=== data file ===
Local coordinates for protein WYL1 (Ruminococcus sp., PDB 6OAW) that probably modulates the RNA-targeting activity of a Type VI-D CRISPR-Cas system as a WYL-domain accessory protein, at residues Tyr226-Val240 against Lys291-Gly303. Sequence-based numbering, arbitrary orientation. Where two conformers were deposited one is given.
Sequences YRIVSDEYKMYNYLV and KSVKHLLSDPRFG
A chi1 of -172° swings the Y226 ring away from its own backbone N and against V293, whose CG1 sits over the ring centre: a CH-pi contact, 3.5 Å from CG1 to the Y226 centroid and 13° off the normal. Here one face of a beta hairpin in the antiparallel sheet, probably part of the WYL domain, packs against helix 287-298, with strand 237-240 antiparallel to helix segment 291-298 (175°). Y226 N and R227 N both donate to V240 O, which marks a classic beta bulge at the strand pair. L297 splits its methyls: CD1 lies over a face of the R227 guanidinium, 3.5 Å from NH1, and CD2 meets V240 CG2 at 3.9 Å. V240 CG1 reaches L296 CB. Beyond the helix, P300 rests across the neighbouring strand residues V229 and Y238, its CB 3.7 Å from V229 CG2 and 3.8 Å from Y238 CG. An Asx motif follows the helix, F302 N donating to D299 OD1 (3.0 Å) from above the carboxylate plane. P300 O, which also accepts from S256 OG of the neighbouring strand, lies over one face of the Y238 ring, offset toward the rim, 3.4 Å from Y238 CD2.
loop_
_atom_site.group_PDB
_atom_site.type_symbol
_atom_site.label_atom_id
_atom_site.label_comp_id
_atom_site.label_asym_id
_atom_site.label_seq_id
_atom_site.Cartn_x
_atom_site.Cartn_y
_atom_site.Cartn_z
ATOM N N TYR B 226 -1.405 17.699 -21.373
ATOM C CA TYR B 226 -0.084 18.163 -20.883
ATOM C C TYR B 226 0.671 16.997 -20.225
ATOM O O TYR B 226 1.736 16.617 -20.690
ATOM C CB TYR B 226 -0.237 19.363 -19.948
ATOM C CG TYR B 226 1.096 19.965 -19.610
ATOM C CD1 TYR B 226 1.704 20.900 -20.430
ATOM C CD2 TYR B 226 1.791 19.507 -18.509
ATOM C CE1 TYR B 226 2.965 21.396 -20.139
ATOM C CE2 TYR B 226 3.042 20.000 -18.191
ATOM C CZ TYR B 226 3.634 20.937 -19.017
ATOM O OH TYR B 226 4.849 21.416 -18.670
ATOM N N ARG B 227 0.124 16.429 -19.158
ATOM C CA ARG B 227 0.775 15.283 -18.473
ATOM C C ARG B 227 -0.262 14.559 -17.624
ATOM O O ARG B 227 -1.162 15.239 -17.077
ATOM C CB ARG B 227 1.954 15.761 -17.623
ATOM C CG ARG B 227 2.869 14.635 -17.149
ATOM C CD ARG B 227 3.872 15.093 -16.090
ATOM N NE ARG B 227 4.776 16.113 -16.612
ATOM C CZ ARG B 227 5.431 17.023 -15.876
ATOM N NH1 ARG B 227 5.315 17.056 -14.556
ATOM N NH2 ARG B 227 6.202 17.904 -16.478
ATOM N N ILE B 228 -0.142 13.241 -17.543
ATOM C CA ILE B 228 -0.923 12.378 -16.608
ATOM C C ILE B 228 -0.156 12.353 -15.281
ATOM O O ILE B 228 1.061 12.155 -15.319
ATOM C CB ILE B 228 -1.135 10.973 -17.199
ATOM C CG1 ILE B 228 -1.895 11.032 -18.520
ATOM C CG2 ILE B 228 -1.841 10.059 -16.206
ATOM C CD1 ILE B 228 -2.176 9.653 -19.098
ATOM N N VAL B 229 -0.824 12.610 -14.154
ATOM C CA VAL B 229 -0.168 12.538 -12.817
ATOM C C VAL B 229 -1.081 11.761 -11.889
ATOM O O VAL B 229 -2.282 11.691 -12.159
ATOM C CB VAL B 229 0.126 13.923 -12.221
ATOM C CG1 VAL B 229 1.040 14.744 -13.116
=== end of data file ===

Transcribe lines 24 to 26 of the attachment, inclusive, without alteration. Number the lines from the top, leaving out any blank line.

ATOM C CZ TYR B 226 3.634 20.937 -19.017
ATOM O OH TYR B 226 4.849 21.416 -18.670
ATOM N N ARG B 227 0.124 16.429 -19.158